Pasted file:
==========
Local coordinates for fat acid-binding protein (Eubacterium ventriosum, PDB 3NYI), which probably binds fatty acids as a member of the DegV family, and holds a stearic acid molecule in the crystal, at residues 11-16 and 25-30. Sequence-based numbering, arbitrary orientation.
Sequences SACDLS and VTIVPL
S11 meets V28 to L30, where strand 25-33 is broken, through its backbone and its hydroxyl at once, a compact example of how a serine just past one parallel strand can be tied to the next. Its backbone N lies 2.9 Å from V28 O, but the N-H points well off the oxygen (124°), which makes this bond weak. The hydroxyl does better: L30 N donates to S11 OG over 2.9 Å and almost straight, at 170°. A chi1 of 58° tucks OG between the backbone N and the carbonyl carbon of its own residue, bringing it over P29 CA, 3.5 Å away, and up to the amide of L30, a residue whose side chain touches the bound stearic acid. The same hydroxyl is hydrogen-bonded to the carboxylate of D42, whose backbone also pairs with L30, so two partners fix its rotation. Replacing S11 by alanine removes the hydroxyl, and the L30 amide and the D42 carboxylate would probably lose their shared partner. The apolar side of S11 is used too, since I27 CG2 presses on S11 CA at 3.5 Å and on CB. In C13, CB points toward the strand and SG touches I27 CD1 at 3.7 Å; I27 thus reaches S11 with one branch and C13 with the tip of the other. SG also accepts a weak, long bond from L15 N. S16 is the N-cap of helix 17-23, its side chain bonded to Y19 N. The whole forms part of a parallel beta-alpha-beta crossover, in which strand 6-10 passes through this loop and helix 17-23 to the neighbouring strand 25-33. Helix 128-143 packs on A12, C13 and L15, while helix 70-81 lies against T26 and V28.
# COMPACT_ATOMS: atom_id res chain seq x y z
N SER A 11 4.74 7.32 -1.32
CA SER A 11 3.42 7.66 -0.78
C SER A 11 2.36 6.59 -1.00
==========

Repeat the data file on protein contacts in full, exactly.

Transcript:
Local coordinates for fat acid-binding protein (Eubacterium ventriosum, PDB 3NYI), which probably binds fatty acids as a member of the DegV family, and holds a stearic acid molecule in the crystal, at residues 11-16 and 25-30. Sequence-based numbering, arbitrary orientation.
Sequences SACDLS and VTIVPL
S11 meets V28 to L30, where strand 25-33 is broken, through its backbone and its hydroxyl at once, a compact example of how a serine just past one parallel strand can be tied to the next. Its backbone N lies 2.9 Å from V28 O, but the N-H points well off the oxygen (124°), which makes this bond weak. The hydroxyl does better: L30 N donates to S11 OG over 2.9 Å and almost straight, at 170°. A chi1 of 58° tucks OG between the backbone N and the carbonyl carbon of its own residue, bringing it over P29 CA, 3.5 Å away, and up to the amide of L30, a residue whose side chain touches the bound stearic acid. The same hydroxyl is hydrogen-bonded to the carboxylate of D42, whose backbone also pairs with L30, so two partners fix its rotation. Replacing S11 by alanine removes the hydroxyl, and the L30 amide and the D42 carboxylate would probably lose their shared partner. The apolar side of S11 is used too, since I27 CG2 presses on S11 CA at 3.5 Å and on CB. In C13, CB points toward the strand and SG touches I27 CD1 at 3.7 Å; I27 thus reaches S11 with one branch and C13 with the tip of the other. SG also accepts a weak, long bond from L15 N. S16 is the N-cap of helix 17-23, its side chain bonded to Y19 N. The whole forms part of a parallel beta-alpha-beta crossover, in which strand 6-10 passes through this loop and helix 17-23 to the neighbouring strand 25-33. Helix 128-143 packs on A12, C13 and L15, while helix 70-81 lies against T26 and V28.
# COMPACT_ATOMS: atom_id res chain seq x y z
N SER A 11 4.74 7.32 -1.32
CA SER A 11 3.42 7.66 -0.78
C SER A 11 2.36 6.59 -1.00